Plant-associated microbes are critical players in host health, fitness and productivity. Despite microbes' importance in plants, seeds are mostly sterile, and most plant microbes are recruited from an environmental pool. Surprisingly little is known about the processes that govern how environmental microbes assemble on plants in nature. In this study we examine how bacteria are distributed across plant parts, and how these distributions interact with spatial gradients. We sequenced amplicons of bacteria from the surfaces of six plant parts and adjacent soil of Scaevola taccada, a common beach shrub, along a 60 km transect spanning O'ahu island's windward coast, as well as within a single intensively-sampled site. Bacteria are more strongly partitioned by plant part as compared with location. Within S. taccada plants, microbial communities are highly nested: Soil and rhizosphere communities contain much of the diversity found elsewhere, whereas reproductive parts fall at the bottom of the nestedness hierarchy. Nestedness patterns suggest either that microbes follow a source/sink gradient from the ground up, or else that assembly processes correlate with other traits, such as tissue persistence, that are vertically stratified. Our work shines light on the origins and determinants of plant-associated microbes across plant and landscape scales.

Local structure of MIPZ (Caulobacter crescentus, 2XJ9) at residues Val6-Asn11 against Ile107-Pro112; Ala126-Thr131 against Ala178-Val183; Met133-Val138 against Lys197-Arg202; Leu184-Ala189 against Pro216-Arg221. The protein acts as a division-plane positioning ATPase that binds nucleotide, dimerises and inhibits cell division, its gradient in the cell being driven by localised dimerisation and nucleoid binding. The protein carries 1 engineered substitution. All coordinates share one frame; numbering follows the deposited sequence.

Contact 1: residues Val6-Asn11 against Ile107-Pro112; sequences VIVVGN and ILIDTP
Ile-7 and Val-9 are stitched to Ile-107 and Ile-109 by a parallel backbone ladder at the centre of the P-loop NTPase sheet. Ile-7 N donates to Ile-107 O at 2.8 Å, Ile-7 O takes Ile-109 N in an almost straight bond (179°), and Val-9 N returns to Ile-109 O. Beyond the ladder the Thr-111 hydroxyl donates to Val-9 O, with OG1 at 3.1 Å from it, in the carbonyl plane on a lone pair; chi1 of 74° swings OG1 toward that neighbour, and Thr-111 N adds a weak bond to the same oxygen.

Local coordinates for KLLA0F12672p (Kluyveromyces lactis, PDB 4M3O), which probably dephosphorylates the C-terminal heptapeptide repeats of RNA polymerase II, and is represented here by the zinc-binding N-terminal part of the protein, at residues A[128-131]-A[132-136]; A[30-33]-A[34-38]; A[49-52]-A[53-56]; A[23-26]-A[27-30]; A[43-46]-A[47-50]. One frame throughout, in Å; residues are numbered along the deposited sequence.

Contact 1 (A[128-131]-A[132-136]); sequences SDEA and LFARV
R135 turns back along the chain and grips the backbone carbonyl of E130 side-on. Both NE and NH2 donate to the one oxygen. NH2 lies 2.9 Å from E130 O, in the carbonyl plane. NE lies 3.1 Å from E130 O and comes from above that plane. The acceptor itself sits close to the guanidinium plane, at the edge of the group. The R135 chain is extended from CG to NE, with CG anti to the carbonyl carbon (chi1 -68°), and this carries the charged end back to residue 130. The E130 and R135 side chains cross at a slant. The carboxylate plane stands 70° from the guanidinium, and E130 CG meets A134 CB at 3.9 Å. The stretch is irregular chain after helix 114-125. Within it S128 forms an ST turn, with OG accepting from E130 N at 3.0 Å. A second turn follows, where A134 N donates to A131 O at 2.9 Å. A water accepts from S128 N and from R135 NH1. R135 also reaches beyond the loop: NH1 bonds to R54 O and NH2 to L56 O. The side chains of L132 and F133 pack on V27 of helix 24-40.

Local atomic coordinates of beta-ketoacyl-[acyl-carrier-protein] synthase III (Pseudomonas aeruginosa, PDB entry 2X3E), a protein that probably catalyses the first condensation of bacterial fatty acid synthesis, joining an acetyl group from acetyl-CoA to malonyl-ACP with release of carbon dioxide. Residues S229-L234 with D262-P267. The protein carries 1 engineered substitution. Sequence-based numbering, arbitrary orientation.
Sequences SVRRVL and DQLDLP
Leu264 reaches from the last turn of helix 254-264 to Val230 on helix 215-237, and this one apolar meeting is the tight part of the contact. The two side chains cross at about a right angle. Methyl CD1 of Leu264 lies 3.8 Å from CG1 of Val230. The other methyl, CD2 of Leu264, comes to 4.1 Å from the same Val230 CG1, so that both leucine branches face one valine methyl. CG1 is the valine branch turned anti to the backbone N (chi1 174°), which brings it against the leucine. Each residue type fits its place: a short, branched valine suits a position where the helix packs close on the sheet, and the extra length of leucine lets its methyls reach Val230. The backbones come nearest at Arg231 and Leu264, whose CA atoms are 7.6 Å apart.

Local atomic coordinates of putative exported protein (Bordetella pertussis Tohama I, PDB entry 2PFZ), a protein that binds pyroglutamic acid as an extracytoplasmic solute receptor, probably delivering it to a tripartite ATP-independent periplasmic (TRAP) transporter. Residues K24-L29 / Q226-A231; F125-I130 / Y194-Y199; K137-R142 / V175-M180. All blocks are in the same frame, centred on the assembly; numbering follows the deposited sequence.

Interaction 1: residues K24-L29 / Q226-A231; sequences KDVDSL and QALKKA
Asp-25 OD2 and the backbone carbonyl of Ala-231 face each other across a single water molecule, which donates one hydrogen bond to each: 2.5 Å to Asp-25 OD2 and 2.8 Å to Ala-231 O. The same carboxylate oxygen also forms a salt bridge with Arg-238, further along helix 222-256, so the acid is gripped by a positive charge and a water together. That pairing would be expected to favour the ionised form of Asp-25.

Bibliographical noteFunding Information:
The following grant information was disclosed by the authors: National Science Foundation: #1255972, #1329626.
© 2019 Amend et al.
- Isolation by distance
- Plant microbiome